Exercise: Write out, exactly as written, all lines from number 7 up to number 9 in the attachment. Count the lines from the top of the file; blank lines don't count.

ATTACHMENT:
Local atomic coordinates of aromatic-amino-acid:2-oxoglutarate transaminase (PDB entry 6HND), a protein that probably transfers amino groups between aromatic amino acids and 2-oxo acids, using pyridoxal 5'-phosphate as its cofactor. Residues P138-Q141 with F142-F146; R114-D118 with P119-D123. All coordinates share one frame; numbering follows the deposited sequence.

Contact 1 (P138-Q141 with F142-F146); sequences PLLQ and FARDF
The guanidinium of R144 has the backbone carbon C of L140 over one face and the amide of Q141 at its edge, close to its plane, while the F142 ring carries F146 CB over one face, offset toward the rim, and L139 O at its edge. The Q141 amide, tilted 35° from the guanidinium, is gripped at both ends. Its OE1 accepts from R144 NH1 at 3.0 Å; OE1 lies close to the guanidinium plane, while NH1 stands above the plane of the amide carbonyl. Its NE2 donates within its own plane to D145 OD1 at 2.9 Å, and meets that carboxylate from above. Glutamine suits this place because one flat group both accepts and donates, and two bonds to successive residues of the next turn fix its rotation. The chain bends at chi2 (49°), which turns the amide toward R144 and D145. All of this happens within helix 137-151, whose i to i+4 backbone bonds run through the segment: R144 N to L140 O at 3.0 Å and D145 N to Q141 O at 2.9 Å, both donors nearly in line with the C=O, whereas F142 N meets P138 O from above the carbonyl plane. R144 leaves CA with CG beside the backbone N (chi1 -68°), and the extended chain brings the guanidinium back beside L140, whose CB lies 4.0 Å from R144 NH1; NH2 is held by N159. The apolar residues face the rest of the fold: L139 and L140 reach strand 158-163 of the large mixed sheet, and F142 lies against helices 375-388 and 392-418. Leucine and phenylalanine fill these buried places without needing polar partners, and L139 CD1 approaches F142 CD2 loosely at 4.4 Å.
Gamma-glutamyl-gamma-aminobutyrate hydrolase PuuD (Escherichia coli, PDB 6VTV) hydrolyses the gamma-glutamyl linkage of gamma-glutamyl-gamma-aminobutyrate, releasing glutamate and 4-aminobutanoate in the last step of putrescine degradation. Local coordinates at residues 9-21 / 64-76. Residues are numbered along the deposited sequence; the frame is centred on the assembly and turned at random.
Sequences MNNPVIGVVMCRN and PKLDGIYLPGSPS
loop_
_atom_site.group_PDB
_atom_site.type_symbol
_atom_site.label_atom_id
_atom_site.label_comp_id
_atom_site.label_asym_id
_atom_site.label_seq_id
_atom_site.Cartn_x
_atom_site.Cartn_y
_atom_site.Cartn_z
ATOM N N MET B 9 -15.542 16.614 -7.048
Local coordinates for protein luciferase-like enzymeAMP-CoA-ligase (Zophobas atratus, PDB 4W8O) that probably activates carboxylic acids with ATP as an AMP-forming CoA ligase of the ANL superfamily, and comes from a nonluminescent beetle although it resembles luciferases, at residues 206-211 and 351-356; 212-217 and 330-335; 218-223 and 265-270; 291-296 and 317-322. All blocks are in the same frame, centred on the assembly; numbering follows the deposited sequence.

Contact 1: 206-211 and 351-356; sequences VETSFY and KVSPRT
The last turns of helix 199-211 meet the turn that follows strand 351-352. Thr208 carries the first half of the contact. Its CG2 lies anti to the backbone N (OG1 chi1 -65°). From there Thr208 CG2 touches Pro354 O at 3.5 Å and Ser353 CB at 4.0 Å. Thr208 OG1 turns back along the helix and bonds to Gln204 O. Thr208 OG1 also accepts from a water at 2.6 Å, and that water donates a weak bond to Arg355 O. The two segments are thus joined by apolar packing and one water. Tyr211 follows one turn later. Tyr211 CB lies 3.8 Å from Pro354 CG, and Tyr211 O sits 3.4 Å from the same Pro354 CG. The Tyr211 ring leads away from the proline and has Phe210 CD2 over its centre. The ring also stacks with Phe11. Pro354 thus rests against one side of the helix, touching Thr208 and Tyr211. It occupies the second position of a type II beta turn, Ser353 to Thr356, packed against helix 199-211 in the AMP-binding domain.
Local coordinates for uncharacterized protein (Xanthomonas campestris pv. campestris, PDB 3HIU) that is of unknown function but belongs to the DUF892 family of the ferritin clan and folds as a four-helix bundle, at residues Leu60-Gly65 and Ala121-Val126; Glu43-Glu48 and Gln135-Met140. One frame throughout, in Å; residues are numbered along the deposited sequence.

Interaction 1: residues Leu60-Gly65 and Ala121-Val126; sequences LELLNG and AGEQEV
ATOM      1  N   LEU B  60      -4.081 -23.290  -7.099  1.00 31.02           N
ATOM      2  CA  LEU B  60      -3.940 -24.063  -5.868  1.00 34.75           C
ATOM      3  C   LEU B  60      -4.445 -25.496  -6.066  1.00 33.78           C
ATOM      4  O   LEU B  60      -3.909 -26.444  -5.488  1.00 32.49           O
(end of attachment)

_atom_site.group_PDB
_atom_site.type_symbol
_atom_site.label_atom_id